Minnie Driver: The minx

Who the hell does Minnie Driver think she is? Not content with winning Hollywood's heart, she's now fronting her own band and writing her own songs too. Nick Duerden listens in
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You can tell she's not from round these parts the moment she steps out of her chauffeur-driven Mercedes. The legs emerge first, clad in a pair of jeans that look very Rodeo Drive, and by the time she's upright, you see that she is wrapped up tight in a light-blue cashmere coat and a bright pink scarf that covers every inch of neck. She is, clearly, quite ridiculously over-dressed, because it is an unusually pleasant autumnal morning in the heart of west London, the current temperature hovering between 19 and 20 degrees Celsius. In other words, Indian summer.

You can tell she's not from round these parts the moment she steps out of her chauffeur-driven Mercedes. The legs emerge first, clad in a pair of jeans that look very Rodeo Drive, and by the time she's upright, you see that she is wrapped up tight in a light-blue cashmere coat and a bright pink scarf that covers every inch of neck. She is, clearly, quite ridiculously over-dressed, because it is an unusually pleasant autumnal morning in the heart of west London, the current temperature hovering between 19 and 20 degrees Celsius. In other words, Indian summer.

"Rubbish!" says Minnie Driver, bustling into the hotel restaurant and only removing her layers upon presentation of a cup of piping hot camomile tea. "It's so cold. Look at my hands." Palms down, she offers them for the inspection of blue veins and chilblains, but all I can see are 10 perfectly normal, healthy fingers. The cuticles are cuticled to perfection.

Driver is in town today on promotional duties, but not thespian ones. Tonight, the actress-turned-singer is performing at a Fair Trade charity concert alongside REM and Coldplay's Chris Martin. The very prospect is making her quake.

"Michael Stipe and Chris Martin, for Christ's sake!" she shrieks, in a stage whisper. "I mean, these are singing superstars. Superstars ... and me." She takes a swig of her herbal tea with a vigour that suggests she wishes it were something stronger.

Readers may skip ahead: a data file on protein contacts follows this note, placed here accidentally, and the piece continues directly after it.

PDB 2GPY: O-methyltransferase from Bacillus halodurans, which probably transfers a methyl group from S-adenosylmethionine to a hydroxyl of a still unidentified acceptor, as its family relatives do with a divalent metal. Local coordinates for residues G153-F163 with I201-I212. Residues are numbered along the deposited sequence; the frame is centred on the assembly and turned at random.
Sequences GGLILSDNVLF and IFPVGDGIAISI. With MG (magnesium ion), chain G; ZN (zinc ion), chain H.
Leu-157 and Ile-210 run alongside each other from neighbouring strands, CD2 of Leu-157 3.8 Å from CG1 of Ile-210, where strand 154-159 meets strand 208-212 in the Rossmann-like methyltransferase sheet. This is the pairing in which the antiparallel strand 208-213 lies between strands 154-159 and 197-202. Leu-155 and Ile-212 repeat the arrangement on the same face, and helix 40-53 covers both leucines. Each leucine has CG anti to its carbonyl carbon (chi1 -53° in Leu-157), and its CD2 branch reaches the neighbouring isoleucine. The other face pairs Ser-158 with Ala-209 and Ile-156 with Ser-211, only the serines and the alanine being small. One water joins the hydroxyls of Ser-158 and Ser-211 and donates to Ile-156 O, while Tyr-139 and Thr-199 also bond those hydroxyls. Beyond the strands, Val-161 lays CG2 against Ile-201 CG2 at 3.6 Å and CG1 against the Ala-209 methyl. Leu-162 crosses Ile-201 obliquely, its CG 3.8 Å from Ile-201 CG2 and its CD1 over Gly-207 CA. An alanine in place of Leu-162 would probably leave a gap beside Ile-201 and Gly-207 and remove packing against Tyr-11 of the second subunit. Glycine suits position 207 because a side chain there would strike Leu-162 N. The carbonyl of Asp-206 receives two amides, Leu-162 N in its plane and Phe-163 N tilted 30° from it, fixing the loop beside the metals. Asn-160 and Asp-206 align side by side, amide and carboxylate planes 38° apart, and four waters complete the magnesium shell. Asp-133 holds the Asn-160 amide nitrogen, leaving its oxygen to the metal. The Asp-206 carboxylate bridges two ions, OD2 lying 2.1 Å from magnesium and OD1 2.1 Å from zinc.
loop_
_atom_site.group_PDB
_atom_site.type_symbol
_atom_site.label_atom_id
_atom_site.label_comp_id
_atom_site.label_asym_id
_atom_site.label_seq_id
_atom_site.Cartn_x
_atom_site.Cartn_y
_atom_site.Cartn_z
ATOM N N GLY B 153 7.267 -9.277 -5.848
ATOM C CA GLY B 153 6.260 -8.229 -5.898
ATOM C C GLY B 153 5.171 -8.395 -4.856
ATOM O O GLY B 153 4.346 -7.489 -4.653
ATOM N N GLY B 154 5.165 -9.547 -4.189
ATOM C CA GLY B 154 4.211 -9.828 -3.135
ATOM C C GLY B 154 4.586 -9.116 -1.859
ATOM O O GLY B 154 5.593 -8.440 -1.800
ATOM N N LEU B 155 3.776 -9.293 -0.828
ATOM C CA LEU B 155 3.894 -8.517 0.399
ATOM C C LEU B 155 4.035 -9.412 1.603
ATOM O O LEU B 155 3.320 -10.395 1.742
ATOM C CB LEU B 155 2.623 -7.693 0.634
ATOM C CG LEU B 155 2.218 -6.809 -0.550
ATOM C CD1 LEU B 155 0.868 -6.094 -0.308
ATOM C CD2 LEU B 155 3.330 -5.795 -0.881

"This is all still new to me," she says. "When I get up in front of people to sing, I'm terrified. Properly, pale-faced terrified."

She has, actually, been singing since the age of 15, but has chosen now to release her debut album for two very pertinent reasons. The first is a broken heart. She was due to be married to actor (and Barbra Streisand stepson) Josh Brolin two years ago, but the relationship unexpectedly hit the rocks. In pain, she discovered a moderate balm in the writing of wounded love songs. Consequently, Everything I've Got In My Pocket is imbued with much melancholy, the majority of tracks inspired by her relationship with Brolin. Others, of course, have been inspired by the other actors she has dated, among them Matt Damon, John Cusack and Harrison Ford but, f as she will say herself, "If you think I'm going to tell you which is which, you've got another thing coming. I will never name names. It's personal, sorry."

The second reason for the career change is a more professional one. Put bluntly, Driver is no longer Hollywood's British golden girl. "Basically, I wasn't getting the jobs I was going for," she says. "I lost two particular roles that I really desperately wanted - both to the same person actually, and no, I won't say who - and so I thought it was time for me to sit back, reassess and start working on the music I'd been promising myself to do for years."